The institutions of human civilization are God’s instruments. Our job is to play those instruments. If we’re not making the right music, we shouldn’t blame the instruments. We should figure out a better way to play. 

It is being faithful, trusting in God and resting in His sovereignty. Additionally, we ponder and pray about a more excellent way of defending and living the truth of God’s Word about man and woman, husband and wife.

Forster followed this with his attempt to articulate a better way:

We Need New Methods in the Fight for Marriage

As you read Forster’s recommended “better way,” here are a couple of questions:

  1. What do you think of his better way? Do you agree or disagree?
  2. Do you believe there is a better way? If so, what is it?

In yesterday’s post I included Peter Leithart’s assessment of our Christian defense of marriage using the Bible. As he pondered that further, he had some additional thoughts: “The World Can’t Hear Us on Marriage.”

Of this earlier post Leithart writes,

I pointed out that opposition to gay marriage faces a steep uphill struggle. Virtually all the cultural and political momentum is in the other direction. Arguments against gay marriage are theologically fraught, and Christians and Jews who try to mount biblically or theologically based arguments will find themselves ignored or denounced by secular gatekeepers precisely because they offer biblically and theologically based arguments. I concluded that “it will take nothing short of a cultural revolution for biblical arguments to be heard, much less to become persuasive.”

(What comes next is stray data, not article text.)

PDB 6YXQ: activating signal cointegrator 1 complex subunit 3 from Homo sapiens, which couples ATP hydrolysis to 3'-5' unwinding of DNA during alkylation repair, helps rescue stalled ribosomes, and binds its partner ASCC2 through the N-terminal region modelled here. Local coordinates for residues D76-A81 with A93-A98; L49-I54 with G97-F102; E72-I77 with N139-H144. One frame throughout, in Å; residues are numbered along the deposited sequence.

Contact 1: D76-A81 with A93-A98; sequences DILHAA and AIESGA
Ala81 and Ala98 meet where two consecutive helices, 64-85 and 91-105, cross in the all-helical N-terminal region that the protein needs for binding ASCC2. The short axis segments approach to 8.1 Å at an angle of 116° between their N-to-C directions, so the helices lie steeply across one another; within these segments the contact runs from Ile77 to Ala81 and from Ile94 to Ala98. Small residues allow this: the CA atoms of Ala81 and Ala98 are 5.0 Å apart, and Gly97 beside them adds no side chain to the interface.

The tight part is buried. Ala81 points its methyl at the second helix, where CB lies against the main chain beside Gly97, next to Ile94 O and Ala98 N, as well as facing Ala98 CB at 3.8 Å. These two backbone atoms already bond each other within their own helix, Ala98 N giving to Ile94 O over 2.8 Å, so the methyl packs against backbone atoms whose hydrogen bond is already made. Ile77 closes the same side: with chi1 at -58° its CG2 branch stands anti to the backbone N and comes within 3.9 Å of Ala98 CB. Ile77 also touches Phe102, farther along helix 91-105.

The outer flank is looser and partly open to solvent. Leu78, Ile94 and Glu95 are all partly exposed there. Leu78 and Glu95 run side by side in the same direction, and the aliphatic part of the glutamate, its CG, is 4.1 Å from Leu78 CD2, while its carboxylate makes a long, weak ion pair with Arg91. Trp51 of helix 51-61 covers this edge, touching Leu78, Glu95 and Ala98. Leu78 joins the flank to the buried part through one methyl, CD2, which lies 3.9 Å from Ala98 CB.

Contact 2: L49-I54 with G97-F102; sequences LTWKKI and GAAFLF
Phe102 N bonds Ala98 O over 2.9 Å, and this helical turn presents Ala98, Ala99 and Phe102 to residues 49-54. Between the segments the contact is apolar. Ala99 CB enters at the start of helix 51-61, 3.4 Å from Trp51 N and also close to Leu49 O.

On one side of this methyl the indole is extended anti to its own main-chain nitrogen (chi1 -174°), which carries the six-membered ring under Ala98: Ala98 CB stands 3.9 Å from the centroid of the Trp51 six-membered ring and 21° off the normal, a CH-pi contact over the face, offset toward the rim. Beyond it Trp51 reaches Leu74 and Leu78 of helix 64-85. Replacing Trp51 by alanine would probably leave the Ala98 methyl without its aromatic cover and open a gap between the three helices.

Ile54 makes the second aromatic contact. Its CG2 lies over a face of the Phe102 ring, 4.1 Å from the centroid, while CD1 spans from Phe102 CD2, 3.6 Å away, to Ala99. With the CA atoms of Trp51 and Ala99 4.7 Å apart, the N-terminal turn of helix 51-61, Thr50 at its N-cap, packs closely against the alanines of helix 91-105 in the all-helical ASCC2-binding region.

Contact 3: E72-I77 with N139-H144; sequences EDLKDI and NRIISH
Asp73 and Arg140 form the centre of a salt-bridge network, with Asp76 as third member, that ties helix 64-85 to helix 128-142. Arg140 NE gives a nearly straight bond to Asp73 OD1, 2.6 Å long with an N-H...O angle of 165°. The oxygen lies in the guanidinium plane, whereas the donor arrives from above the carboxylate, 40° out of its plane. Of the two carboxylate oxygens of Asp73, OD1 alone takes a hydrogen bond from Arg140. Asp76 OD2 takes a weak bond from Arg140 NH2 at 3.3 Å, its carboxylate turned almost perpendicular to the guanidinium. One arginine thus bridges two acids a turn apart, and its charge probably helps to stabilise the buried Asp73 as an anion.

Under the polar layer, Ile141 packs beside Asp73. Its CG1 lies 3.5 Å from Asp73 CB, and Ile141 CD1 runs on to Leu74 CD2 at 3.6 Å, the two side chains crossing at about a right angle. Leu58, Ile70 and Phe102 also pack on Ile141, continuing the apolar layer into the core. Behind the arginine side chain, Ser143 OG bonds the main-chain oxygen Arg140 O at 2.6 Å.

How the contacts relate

Some have found my diagnosis too gloomy, or worse, cowardly.

Leithart strongly affirms the biblical view of marriage. He is also convinced that the cultural mores have shifted such that most do not affirm a biblical understanding of marriage. This does not mean Christians retreat; it does not mean that Christians ought not to use biblical arguments in defending God’s view of marriage. But his caution is in expecting a sympathetic hearing to this message.

He concludes,

By all means, defend marriage, invoke the weight of tradition, make all the arguments you can invent with all the passion, compassion, and cunning you can muster. But we shouldn’t fool ourselves into thinking any of this readily touches the experience or intellectual habits of a majority.